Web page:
October 14, 2018 by Greg Meckbach
Small business clients want to spend less time filling out insurance application forms and more time getting advice from their brokers, an insurance technology expert says.
“Unlike personal insurance, where there is more propensity to go direct, small business owners still value the conversation with a broker,” Daniel Shum, partner and national insurance sector leader at Deloitte Canada, said Thursday in an interview.
But that conversation should be less about filling out the application form and more about getting advice from a broker on what insurance products the client needs.
Shum made his comments during an interview about Frank Insurance, a software product Deloitte is developing. Deloitte is looking for brokers to beta test Frank, which is intended to make it easier for clients to fill out application forms.
Frank Insurance will use data from database vendor Opta Information Intelligence, a Markham, Ont.-based unit of SCM Insurance Services. Opta’s existing products include iClarify, which provides information on properties.
Opta provides information on “not just the neighbourhood but that particular building – when it was built, what kind of restaurant it is, how they did on the last few health reviews and restaurant inspections,” said Shum, who is also Deloitte’s Guidewire practice leader.
Deloitte has completed a “proof of concept” of Frank Insurance, Shum said. The aim is to offer Frank as a subscription-based service using the cloud computing model, meaning that users do not have to buy a software license but would access it over the Internet for a fee.
Frank is intended to “free up the broker to have more of an insurance conversation and more of an advisor conversation,” Shum said.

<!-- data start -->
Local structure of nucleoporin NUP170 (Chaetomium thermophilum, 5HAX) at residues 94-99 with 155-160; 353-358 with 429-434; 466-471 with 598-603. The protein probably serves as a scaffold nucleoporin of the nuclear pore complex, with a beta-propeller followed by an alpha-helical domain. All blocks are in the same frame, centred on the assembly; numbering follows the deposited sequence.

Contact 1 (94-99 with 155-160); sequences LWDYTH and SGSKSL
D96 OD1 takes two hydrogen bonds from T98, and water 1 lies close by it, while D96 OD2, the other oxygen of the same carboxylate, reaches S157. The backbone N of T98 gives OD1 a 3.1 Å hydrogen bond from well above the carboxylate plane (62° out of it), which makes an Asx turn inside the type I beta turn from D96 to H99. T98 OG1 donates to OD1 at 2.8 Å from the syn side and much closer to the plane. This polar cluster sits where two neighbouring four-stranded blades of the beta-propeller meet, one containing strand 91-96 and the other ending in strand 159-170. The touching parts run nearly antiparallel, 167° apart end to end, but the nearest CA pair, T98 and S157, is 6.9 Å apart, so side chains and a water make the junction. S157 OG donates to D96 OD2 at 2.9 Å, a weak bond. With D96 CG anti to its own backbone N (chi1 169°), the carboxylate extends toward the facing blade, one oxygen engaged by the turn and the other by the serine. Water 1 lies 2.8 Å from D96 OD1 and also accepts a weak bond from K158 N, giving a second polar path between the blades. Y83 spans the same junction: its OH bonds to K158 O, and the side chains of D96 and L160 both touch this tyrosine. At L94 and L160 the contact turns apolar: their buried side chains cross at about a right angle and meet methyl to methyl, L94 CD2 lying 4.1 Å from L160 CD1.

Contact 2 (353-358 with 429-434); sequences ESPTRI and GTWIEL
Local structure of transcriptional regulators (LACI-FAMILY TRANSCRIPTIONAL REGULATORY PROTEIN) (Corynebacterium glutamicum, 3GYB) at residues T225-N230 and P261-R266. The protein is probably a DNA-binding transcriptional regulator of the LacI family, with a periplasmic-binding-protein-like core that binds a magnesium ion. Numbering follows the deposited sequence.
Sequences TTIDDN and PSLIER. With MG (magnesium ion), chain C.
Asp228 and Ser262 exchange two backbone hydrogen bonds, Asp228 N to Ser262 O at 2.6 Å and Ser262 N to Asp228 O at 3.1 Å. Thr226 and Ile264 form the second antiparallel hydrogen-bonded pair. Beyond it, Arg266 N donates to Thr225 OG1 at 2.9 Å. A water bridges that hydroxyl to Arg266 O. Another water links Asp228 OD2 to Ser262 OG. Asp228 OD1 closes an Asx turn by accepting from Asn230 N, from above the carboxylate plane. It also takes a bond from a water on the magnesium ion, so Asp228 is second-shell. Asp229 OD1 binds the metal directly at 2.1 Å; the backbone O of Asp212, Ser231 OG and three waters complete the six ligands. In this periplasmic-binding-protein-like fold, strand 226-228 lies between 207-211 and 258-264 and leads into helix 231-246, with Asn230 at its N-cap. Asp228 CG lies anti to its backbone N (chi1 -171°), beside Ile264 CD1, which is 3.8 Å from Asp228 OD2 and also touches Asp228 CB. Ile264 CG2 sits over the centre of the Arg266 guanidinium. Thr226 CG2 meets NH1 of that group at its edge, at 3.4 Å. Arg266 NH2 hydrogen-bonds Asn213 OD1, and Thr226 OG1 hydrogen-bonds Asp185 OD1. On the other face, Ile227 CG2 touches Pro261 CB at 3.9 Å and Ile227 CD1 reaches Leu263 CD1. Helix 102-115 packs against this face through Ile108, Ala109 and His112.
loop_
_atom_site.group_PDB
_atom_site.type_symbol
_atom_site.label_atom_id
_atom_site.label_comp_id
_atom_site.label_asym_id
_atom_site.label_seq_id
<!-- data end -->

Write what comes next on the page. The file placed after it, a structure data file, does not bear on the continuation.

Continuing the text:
For example, by using data from Opta, a broker could tell a restaurant owner what coverage the company should have based on its location.
“Because this business in located in Leaside, Ontario and based on the number of fires that have occurred on this street in restaurants, this is the coverage you should offer. It will provide that type of advice,” Shum said.
Opta iClarify is intended to provide information on specific buildings – for example how much the property is worth, how far is the nearest hydrant and whether or not it is protected by a sprinkler system.
Frank got its name because it is intended to let brokers provide advice “in plain English, not in legalese, in a way that’s easy to understand,” Shum said.
In developing Frank, Deloitte got some of its guidance from a survey of small businesses.
“While small business owners value having a strong and trusted broker/agent relationship, they’re not confident that their broker/agent understands their business and is incentivized to serve them properly,” Deloitte said in a report, Insurance re-imagined: Unlocking the small business opportunity to help Canadian insurance carriers grow, which was based on the survey results.
The online survey, conducted in 2016, was of 550 Canadian businesses with fewer than 100 employees.
In the report, Deloitte said some brokers do not have an incentive to spend the necessary time to educate small business clients because the size of the insurance transactions are too small. As a result, some small businesses are underinsured, incorrectly insured or uninsured altogether, Deloitte said.
“On average, only one in four small businesses has a strong understanding of their commercial insurance policy.”